The economic recession may have sparked a retirement crisis in America, but other significant factors played a role in the derail.
On average, retired and pre-retired Americans reported to have lost $117,000 in retirement savings due to unanticipated events, according to a survey conducted by Ameriprise Financial in February.
Beyond the effects of the recession, the average respondent experienced a total of four derailers in their lifetime, including family and lifestyle choices that have lasting financial consequences. Nearly two in five of the respondents (37%) experienced five or more unanticipated events, costing them approximately $144,000.
“Expecting the unexpected is clearly more important than ever in preparing for retirement,” says Suzanna de Baca, vice president of wealth strategies at Ameriprise. “We know the recession had a huge impact on American pre-retirees and retirees, but families are realizing that other unexpected events like supporting a grown child or grandchild can also hit the bottom line — both immediately and long-term.”
While other unexpected events played a role in the retirement crisis, the effects of the recession should not be understated.
The top three most cited derailers are related to the recession: 63% of respondents say low interest rates impacted the growth of their investments. Fifty-five percent say their savings were significantly lowered due to market declines and 33% admit their home equity is now not going to help fund retirement as much as they expected.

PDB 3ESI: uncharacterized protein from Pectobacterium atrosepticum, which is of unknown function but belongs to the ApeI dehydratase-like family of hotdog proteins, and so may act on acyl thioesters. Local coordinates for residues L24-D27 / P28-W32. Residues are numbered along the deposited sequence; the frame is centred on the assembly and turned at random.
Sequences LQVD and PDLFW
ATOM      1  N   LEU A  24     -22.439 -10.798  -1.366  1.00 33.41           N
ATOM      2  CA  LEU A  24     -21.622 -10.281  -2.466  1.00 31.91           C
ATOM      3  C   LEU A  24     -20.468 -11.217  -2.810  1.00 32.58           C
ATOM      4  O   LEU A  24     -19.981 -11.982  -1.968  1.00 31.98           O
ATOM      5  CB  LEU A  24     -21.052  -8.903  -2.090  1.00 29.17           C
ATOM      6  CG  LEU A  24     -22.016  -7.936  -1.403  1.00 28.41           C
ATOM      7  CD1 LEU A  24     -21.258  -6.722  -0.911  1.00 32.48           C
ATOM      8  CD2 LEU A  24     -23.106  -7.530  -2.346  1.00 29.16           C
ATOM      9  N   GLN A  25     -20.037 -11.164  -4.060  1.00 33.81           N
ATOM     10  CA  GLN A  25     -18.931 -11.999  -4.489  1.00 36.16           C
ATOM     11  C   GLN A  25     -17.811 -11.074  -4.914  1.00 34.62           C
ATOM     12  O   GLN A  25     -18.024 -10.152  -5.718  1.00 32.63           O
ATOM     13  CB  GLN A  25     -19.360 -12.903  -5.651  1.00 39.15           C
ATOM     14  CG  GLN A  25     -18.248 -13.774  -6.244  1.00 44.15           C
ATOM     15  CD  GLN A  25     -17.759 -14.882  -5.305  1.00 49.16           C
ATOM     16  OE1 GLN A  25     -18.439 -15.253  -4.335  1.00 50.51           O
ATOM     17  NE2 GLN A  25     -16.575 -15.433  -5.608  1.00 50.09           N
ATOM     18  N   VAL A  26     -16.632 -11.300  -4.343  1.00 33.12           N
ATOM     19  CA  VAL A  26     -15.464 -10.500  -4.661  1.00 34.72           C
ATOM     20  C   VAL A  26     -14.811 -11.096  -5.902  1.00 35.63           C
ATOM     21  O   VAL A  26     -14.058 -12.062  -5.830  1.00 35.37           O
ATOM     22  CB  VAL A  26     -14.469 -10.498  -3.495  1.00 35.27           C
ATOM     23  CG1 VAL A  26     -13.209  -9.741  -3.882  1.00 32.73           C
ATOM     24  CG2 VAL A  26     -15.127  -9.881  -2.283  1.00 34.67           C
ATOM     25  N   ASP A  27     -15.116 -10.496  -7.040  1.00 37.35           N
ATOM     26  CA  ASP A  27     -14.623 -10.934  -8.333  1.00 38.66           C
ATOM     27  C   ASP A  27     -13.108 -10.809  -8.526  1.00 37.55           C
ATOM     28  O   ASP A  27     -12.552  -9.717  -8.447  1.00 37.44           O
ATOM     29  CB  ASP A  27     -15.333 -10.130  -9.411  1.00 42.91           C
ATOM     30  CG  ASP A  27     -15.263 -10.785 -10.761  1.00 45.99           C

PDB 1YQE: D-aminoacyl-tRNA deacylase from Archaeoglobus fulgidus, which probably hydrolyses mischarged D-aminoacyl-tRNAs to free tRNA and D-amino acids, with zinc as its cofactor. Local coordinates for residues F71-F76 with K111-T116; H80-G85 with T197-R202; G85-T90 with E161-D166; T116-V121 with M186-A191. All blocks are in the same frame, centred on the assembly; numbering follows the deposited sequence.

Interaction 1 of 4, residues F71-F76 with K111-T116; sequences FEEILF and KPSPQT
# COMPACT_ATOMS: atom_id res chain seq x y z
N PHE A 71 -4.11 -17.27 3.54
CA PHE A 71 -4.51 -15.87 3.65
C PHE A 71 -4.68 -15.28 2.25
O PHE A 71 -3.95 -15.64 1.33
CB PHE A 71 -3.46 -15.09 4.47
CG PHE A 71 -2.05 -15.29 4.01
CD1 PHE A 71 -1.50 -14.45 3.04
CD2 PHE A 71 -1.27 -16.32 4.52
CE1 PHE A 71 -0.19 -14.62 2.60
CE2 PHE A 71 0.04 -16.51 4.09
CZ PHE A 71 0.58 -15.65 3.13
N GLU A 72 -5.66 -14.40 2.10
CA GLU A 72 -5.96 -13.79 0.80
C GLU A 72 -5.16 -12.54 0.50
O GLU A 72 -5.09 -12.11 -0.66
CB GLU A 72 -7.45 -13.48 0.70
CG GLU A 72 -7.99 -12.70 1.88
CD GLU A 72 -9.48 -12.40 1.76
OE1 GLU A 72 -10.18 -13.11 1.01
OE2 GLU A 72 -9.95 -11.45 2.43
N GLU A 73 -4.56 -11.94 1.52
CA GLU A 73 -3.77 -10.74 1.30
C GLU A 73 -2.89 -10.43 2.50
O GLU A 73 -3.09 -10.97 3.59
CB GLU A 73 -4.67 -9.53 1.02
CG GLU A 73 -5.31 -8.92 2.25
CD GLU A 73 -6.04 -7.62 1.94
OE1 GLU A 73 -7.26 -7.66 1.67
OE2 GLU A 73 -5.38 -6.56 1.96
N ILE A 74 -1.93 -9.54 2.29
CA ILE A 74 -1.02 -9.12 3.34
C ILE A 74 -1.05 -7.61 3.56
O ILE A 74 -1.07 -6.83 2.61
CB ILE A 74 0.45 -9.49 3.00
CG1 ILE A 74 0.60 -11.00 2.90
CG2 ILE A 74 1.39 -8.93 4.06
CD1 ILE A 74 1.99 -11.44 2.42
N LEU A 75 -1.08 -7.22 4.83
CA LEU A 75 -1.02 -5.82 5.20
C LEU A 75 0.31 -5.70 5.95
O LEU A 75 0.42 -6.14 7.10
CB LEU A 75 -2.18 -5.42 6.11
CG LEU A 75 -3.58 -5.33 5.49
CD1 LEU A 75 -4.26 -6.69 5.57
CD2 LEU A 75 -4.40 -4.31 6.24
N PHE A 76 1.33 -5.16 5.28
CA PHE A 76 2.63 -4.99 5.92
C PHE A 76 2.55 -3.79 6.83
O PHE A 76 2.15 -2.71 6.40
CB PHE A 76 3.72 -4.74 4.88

Fifty-six percent of respondents blame others for their financial situation, but they also take responsibility for their own financial destinies. When it comes to what they would do differently if they could do it over again, 57% say they would’ve started saving earlier. Thirty-seven percent also say they’d be in better financial shape had they known more about investing, while 33% say eating out and going on vacations less would have put them in a more financially secure situation.
But despite the regrets, most are optimistic that they can turn things around, with 64% of respondents describing their road to retirement as “smooth” rather than “bumpy.” They also have goals in place, with more than two in five planning to rely on a spouse (44%) or a financial adviser (42%) to get their retirement finances back on track.
“Ninety percent of us will likely be faced with at least one of these big events at some point in our lifetimes,” says de Baca. “Being ready for these derailers and having a written plan to help manage through them can make a world of difference when it comes to securing a long, successful retirement.”
Lim writes for Financial Planning, a SourceMedia publication.
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